Google's Niantic Labs is perhaps best known as the developer of the popular augmented reality game Ingress (it also makes the exploration app Field Trip). In the wake of the Alphabet announcement, Niantic is leaving Google behind, but not in the way you think. Google is spinning off the developer completely, turning it into an independent company.
You know what day it is. Yes, it's March 31st, and that means the April Fools onslaught has commenced... because what's better than one day when the internet becomes an annoying cacophony of fake news? Two of them, apparently. In fairness, Google's pranks are usually less annoying than they are fun little games. Case in point, Pac-Man is invading Maps and Ingress.
But, according to a report from The Information, Google isn't content to just have a cult hit of a game on its hands. Google has partnered with Sean Daniel Co. to make a television show based on the game, with producers "in talks with candidates to serve as its showrunner." This information comes from "two people who have been involved in the discussions."
Despite this somewhat surprising rumor, The Info is sure to note that this "doesn't appear to reflect a broader move into film or TV production by Google," and that Google "isn't particularly interested in cashing in on Ingress' worldwide audience, instead viewing the TV show as a deeper extension into the game's hybrid reality-fictional world and a way to provide a more intimate connection with its players."
Indeed, the hybrid nature of the game is one of the facets that propelled it to popularity as users choose sides and vie for portals at real-world physical locations, sometimes cooperating across factions to produce "faction art" like this dragon in Norwich.
If you've managed to stick with Ingress for a year or two now, then maybe you should show others just how committed you are. There's no need for anything extravagant. Those of you who happen to own an Android Wear device can just head over to the Play Store and give this free Ingress-integrated watchface a download. Then when people see it, they will be, well, just as confused as they were when they saw you hanging out by that old, abandoned record store last weekend.
This non-official app hits your watch with an Ingress theme that can display your level (if you're higher than level 8), cycle countdown, faction logo, and, of course, the time.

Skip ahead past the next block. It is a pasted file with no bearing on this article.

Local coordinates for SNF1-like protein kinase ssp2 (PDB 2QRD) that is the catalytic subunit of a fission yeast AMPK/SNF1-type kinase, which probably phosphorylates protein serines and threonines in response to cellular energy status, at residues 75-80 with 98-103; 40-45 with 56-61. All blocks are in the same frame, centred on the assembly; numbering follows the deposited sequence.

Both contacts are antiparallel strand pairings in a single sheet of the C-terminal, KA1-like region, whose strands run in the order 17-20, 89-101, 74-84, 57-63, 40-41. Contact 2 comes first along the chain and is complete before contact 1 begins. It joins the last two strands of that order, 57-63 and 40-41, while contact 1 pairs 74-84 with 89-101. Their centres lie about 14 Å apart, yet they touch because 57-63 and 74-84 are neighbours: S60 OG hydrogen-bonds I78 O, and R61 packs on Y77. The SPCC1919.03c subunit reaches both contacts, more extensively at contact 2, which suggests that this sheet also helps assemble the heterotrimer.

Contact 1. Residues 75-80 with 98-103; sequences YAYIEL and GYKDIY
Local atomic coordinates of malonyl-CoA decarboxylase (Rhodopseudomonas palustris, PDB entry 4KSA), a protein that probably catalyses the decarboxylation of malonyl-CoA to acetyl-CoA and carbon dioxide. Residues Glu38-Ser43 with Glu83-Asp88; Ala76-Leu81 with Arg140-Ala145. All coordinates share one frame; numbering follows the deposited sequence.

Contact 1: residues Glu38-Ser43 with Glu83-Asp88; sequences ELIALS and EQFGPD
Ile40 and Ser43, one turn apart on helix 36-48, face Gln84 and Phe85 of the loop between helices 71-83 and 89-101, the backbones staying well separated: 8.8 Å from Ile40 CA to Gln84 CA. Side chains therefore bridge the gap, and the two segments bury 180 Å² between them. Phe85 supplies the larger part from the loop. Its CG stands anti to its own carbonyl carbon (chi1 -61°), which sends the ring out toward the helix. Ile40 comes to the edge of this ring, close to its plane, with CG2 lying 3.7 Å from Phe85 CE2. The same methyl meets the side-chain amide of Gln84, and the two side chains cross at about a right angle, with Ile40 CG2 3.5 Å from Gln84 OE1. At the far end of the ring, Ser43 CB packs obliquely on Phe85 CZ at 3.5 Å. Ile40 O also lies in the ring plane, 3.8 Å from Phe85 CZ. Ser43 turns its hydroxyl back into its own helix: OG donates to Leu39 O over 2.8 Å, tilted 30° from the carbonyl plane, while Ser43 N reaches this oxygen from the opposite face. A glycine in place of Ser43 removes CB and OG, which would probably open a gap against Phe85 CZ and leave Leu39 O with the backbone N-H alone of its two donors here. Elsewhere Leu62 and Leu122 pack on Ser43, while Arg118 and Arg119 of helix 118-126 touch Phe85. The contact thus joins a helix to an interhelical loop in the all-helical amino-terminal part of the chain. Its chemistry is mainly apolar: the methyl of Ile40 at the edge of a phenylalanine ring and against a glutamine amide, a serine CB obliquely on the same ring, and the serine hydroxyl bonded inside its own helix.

We always kind-of expect Glass to be Android based, but I was surprised to find just how Android based it was when I did a teardown of a Glass system dump. "Android based" is selling things a little short, Glass is Android, with just a few APKs piled on top. It reminds me a lot of Facebook home.
So, while I am still plugging away at my full review, I decided to take a bit of a break and see what happens when you try and run real Android apps on Glass.
If you're in the small portion of the Venn diagram where Google Ingress players and Google I/O attendees intersect, I'm about to make you very happy. It looks like the big G is paying quite a bit of attention to Niantic Labs' social geo-game, because every single registered attendee for Google I/O 2013 will be given an automatic invitation to Ingress, which is still in beta. Ingress will also be given at least some coverage in the initial I/O keynote on May 15th.
There are also going to be organized games on both Tuesday, May 14th and Wednesday the 15th in the Moscone Center, leading up to a "major Ingress-wide game event in San Francisco" on the 17th.
Just like its collection of new apps, the Play Store made a strong showing in the game department last month. From Ingress to Clay Jam, there were plenty of great new games to choose from in November. With games, as with apps, there are often too many to download and try each one. To that end, we've rounded up the top seven games every Android gamer will want to take a look at from November 2012.
Ingress was and is a big deal. A cursory search for "Ingress" on Google+ will reveal huge demand for the game (since it's a closed beta), and some impressive enthusiasm, and it's this community's hype that makes the game great.
If you've been paying attention to the news cycle lately, you've probably heard that Google—by way of the obscure "Niantic Labs"—released a game of some kind. You saw a trailer that depicted people discovering hidden energy fields within statues, landmarks, and artistic sculptures. You had no idea what was going on. You signed up for an invite anyway, because like any other weird Google product, you want in regardless of what it is. Well, I got my invite a couple days ago, and I'm happy to tell you, it's absolutely worth it.
To say that Ingress is amazing would be an understatement.
We've heard very little out of Google internal team Niantic Labs. Before today, their sole public presence was Field Trip, a mash up of Google Now and various hyperlocal points of interest. The team'' latest creation, Ingress, defies description: it's a virtual reality game in which players are tasked with going to real-world locations to harness a fictional energy source. Also there are two "teams" and every player in the world is one one or the other. Think Alliance versus Horde.
The premise seems pretty nebulous at the moment. A new source of energy has been discovered, and it's got the potential to control people's thoughts.